“When a community’s CCR is not active, there is great impact to how accessible safety and support are for survivors,” said Anna Harper, Executive Vice President and Chief Strategy Officer at Emerge. “We begin to see things like a lack of attention to the impact of felony declinations, lack of training that results in racial bias and injuries being overlooked with Black women, arrest and prosecution of victims who were left to defend themselves, and a lack of attention to the risk associated with firearms.”

While DV survivors in Pima County once benefited from a robust CCR, changes in leadership, staffing challenges, and impacts from the COVID-19 pandemic gradually eroded the team’s structure. Emerge and community partners in criminal justice have worked together to serve DV survivors in Pima County over the last five years; however, the CCR has not grown to meet the immense need in the community.

With STOP Violence Against Women grant funding from the Governor’s Office of Youth, Faith, and Family, Emerge and local partners are revitalizing the local CCR Team and rebuilding vital programs including:

  • Pima County’s Risk Assessment Protocol—to identify high-risk cases and ensure survivors have access to critical services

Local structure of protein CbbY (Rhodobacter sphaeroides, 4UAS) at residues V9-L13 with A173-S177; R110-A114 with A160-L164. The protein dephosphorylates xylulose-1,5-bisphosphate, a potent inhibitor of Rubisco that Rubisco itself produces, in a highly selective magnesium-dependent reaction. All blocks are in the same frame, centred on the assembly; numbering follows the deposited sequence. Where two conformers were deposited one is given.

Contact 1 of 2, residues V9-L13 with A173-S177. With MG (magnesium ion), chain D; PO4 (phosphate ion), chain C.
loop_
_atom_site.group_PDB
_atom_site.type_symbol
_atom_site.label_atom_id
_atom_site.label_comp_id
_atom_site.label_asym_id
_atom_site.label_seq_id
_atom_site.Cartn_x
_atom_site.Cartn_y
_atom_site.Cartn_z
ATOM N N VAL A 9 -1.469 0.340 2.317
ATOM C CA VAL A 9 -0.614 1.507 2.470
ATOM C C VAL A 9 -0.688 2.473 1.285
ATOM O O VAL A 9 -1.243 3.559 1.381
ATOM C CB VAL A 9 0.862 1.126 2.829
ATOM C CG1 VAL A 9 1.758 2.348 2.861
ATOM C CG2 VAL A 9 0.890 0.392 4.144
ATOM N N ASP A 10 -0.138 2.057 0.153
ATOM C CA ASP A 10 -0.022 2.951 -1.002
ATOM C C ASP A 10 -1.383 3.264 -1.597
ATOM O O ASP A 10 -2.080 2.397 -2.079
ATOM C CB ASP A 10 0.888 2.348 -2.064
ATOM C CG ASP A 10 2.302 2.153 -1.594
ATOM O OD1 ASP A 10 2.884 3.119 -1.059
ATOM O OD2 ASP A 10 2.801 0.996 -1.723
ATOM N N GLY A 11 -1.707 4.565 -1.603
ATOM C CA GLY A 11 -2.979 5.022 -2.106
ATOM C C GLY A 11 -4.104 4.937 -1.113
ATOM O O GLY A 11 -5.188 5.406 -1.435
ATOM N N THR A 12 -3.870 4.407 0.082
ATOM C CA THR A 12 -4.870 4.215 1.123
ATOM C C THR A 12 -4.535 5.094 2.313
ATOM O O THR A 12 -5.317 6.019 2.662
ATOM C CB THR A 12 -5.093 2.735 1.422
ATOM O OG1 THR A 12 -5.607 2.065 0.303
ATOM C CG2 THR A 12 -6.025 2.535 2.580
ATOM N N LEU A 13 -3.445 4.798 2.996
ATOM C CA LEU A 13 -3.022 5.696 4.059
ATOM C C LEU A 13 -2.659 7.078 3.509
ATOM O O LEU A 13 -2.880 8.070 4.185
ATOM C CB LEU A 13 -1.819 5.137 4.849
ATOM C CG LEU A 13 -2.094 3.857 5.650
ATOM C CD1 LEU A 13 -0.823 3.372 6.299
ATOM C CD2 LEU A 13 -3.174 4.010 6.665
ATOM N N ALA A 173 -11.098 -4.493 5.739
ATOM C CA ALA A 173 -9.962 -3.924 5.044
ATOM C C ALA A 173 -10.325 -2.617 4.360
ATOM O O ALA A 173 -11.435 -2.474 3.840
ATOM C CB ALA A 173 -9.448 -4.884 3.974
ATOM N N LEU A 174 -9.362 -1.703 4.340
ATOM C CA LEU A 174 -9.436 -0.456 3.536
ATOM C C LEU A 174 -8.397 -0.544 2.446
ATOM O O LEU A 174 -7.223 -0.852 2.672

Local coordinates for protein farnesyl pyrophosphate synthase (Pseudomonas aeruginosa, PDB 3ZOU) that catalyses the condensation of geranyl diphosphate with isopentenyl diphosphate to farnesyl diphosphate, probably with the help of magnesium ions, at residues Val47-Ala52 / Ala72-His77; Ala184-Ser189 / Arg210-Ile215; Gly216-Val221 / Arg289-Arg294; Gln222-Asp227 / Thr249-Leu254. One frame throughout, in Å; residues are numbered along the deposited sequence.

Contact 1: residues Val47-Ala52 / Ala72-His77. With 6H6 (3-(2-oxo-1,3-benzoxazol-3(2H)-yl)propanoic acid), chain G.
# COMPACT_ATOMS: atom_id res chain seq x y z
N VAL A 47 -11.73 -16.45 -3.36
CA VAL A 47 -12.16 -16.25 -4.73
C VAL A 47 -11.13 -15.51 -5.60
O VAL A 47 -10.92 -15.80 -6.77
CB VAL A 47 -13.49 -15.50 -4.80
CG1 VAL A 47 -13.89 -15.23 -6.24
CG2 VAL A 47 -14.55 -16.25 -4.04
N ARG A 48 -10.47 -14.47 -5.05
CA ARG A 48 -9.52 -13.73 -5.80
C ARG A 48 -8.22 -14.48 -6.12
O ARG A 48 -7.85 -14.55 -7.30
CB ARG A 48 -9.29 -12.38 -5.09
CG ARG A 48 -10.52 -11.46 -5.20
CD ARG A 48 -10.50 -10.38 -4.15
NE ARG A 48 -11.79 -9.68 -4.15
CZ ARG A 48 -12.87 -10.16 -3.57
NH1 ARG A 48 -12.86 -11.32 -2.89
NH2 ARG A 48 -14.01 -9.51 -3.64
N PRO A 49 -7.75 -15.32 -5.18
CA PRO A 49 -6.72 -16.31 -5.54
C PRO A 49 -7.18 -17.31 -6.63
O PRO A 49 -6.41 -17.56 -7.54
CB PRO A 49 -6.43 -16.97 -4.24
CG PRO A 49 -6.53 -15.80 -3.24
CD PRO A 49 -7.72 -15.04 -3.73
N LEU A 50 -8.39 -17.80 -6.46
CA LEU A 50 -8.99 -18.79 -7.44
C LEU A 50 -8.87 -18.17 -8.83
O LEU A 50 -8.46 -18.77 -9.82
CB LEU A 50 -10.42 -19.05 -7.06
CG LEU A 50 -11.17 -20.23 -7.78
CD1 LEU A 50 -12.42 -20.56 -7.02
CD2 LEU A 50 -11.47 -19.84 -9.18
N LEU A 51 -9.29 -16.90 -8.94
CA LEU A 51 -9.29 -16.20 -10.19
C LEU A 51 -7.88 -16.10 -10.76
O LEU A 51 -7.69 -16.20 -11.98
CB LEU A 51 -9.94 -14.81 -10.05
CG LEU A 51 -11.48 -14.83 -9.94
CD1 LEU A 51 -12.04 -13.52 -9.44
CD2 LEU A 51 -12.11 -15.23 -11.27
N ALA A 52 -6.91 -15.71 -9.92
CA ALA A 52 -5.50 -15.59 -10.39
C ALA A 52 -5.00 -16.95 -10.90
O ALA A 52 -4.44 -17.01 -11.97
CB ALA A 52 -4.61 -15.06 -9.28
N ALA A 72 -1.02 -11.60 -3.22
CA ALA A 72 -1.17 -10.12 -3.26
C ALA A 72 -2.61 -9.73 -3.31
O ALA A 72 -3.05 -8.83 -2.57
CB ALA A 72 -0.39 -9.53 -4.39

• Pima County DV’s Fatality Review Team—to identify risk factors, systems gaps, and areas for improvement
  • Tucson City Court’s DV Offender Accountability Program—to improve the justice system response to DV through work with Abusive Partner Intervention Programs and providing support to high-risk victims
  • Pima County’s DV Strangulation Protocol—to improve training and response to strangulation as an important indicator of risk for DV victims—with special emphasis on addressing racial bias in strangulation assessment

Each of these elements is designed to prevent DV homicides, with a focus on improving coordinated support for survivors identified as being at high risk of lethality, and centering the experiences of Black and Indigenous survivors, who are often at the greatest risk of lethal violence. Another area for growth in the CCR Team is to create a more comprehensive approach that includes participation from the broader community outside of the criminal justice system.

Emerge’s role on the team is to provide training and oversight to partners to ensure that DV survivors’ needs are addressed in a trauma-informed manner in other areas of the system. April Barbosa, founder of Justice for Rosaura, has joined Emerge as CCR Team Project Manager. In this role, she will continue her work of building connections and strengthening our community’s response to domestic abuse by helping to revitalize the CCR Team.

“This role is deeply personal to me, as I lost my daughter Rosaura to domestic abuse,” said Barbosa. “My family’s experiences have fueled my dedication to this work. I do this in Rosaura’s memory to help as many people as possible. I understand the critical importance of a united, community-wide approach to ensure the safety and well-being of survivors. My commitment is to build strong partnerships and help implement effective protocols that not only support survivors but also prevent future violence. Together, we can create a safer and more supportive environment for all members of our community.